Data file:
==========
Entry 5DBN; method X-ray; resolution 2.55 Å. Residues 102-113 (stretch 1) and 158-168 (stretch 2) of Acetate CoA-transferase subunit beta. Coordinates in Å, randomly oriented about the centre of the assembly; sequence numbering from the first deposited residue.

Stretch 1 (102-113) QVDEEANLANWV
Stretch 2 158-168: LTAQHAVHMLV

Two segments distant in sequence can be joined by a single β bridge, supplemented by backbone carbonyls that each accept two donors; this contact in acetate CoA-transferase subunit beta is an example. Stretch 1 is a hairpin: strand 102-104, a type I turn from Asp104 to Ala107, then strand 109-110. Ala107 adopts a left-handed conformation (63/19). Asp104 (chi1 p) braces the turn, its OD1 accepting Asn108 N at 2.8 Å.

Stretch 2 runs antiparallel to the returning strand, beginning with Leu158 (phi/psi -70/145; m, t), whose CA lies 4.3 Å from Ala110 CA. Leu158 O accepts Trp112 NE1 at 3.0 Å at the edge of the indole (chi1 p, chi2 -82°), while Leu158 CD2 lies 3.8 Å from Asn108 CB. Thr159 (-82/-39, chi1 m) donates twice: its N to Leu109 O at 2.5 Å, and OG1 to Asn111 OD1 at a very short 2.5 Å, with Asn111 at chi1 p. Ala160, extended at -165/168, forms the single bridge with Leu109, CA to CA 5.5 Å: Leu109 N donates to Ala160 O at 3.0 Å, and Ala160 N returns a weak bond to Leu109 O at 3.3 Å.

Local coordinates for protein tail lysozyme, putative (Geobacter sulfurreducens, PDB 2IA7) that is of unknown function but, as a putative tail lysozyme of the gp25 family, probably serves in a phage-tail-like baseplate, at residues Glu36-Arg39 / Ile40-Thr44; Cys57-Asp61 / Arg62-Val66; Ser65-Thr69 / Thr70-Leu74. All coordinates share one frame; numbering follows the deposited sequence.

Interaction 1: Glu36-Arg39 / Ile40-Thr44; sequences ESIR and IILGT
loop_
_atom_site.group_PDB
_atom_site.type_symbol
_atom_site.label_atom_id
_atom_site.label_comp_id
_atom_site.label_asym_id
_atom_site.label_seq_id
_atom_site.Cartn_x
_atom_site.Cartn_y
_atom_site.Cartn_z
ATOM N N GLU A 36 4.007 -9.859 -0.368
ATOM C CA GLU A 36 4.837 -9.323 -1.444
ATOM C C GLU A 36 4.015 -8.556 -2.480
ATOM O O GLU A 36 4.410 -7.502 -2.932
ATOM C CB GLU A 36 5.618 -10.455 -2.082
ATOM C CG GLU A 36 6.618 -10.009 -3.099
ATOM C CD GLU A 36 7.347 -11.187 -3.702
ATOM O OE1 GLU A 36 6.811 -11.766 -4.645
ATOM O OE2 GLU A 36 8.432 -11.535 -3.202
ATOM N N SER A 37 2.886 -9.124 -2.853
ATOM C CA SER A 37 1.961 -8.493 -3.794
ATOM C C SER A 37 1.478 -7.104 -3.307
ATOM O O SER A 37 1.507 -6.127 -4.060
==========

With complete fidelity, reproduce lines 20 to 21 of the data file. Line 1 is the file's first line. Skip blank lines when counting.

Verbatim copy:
ATOM C C GLU A 36 4.015 -8.556 -2.480
ATOM O O GLU A 36 4.410 -7.502 -2.932